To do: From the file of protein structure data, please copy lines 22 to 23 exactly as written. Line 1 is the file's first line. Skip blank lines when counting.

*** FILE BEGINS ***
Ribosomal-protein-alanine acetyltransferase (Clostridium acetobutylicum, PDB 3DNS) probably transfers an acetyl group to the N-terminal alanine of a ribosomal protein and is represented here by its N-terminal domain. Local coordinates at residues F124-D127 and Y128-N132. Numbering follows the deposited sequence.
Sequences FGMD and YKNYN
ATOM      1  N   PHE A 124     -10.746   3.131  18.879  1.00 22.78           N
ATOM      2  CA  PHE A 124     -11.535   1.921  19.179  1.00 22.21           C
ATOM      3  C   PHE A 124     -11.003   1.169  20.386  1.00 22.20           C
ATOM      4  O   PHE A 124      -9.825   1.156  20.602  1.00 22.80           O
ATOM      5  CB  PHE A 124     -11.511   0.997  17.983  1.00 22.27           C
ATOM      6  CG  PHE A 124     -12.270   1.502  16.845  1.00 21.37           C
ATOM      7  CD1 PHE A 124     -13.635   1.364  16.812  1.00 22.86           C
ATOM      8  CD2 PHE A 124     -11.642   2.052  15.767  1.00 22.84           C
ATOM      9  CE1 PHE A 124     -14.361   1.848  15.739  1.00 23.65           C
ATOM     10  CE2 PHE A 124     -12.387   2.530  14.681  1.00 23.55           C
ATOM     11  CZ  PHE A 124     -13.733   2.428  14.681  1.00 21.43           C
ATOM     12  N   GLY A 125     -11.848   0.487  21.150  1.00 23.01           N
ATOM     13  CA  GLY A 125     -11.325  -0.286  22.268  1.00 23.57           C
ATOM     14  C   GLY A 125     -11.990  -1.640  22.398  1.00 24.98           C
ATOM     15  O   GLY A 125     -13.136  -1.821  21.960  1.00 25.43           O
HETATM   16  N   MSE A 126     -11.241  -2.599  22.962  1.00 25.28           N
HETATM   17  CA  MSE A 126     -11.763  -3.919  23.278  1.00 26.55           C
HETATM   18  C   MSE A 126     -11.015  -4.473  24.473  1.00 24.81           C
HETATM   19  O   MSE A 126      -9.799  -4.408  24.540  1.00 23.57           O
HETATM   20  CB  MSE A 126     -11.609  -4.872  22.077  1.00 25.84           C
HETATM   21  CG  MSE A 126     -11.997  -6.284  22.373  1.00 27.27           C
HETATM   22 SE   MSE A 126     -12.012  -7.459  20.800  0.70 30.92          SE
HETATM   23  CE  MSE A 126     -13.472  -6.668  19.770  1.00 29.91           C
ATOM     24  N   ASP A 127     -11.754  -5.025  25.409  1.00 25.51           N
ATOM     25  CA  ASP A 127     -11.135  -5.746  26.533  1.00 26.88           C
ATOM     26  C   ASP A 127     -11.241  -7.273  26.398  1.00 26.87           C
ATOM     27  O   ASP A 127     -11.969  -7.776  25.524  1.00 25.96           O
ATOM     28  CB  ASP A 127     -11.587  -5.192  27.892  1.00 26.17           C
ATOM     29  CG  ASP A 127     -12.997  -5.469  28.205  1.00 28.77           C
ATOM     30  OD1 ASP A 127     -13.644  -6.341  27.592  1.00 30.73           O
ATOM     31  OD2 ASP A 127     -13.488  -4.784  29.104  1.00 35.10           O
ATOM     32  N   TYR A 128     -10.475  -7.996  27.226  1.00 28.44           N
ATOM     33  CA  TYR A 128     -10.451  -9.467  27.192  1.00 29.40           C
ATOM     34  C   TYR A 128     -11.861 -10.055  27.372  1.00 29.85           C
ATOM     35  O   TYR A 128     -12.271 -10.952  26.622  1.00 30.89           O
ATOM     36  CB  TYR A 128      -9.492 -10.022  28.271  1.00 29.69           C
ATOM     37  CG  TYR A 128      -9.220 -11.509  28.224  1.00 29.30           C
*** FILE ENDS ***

HETATM   20  CB  MSE A 126     -11.609  -4.872  22.077  1.00 25.84           C
HETATM   21  CG  MSE A 126     -11.997  -6.284  22.373  1.00 27.27           C